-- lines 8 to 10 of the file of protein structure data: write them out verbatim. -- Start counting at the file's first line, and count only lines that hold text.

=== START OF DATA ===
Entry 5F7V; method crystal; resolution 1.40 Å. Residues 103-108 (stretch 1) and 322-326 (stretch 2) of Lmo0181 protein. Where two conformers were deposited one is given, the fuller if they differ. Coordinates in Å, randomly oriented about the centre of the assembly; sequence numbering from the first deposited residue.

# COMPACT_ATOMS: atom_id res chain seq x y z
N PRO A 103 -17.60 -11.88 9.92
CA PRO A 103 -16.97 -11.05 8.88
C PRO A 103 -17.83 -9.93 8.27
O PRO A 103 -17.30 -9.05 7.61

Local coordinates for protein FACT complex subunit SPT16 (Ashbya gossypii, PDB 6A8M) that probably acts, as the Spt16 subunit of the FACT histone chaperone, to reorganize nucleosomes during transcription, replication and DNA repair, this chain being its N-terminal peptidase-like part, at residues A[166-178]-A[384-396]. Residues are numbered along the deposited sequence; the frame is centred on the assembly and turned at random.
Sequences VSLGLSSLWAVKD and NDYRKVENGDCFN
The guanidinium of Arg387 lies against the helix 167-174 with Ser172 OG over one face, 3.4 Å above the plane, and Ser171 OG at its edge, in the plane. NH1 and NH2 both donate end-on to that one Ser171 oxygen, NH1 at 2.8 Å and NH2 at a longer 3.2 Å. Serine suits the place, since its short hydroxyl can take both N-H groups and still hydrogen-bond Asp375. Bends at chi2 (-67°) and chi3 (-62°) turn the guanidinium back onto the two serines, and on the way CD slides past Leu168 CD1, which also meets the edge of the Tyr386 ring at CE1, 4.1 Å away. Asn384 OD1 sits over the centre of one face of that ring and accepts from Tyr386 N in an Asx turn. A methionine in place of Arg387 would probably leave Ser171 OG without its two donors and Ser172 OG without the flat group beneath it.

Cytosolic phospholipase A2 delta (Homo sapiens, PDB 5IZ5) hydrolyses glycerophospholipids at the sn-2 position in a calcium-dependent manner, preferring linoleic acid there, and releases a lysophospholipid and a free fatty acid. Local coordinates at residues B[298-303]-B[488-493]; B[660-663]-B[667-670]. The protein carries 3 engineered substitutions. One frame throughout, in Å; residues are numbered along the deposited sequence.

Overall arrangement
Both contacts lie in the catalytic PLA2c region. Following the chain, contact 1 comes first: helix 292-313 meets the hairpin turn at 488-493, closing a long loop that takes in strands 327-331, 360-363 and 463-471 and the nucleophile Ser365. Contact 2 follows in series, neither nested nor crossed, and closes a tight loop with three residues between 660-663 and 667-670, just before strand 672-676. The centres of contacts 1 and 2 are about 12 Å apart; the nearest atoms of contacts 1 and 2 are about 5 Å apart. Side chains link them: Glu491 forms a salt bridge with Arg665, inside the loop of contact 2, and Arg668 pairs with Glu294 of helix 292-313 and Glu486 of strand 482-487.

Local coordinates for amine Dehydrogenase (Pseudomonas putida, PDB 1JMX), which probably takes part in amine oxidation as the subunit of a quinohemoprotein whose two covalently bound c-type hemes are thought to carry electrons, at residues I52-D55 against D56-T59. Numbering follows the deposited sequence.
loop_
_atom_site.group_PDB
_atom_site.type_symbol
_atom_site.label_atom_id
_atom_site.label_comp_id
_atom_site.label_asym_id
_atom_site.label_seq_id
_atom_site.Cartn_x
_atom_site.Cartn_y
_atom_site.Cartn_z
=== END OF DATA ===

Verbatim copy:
Sequences VSLGLSSLWAVKD and NDYRKVENGDCFN
The guanidinium of Arg387 lies against the helix 167-174 with Ser172 OG over one face, 3.4 Å above the plane, and Ser171 OG at its edge, in the plane. NH1 and NH2 both donate end-on to that one Ser171 oxygen, NH1 at 2.8 Å and NH2 at a longer 3.2 Å. Serine suits the place, since its short hydroxyl can take both N-H groups and still hydrogen-bond Asp375. Bends at chi2 (-67°) and chi3 (-62°) turn the guanidinium back onto the two serines, and on the way CD slides past Leu168 CD1, which also meets the edge of the Tyr386 ring at CE1, 4.1 Å away. Asn384 OD1 sits over the centre of one face of that ring and accepts from Tyr386 N in an Asx turn. A methionine in place of Arg387 would probably leave Ser171 OG without its two donors and Ser172 OG without the flat group beneath it.

Cytosolic phospholipase A2 delta (Homo sapiens, PDB 5IZ5) hydrolyses glycerophospholipids at the sn-2 position in a calcium-dependent manner, preferring linoleic acid there, and releases a lysophospholipid and a free fatty acid. Local coordinates at residues B[298-303]-B[488-493]; B[660-663]-B[667-670]. The protein carries 3 engineered substitutions. One frame throughout, in Å; residues are numbered along the deposited sequence.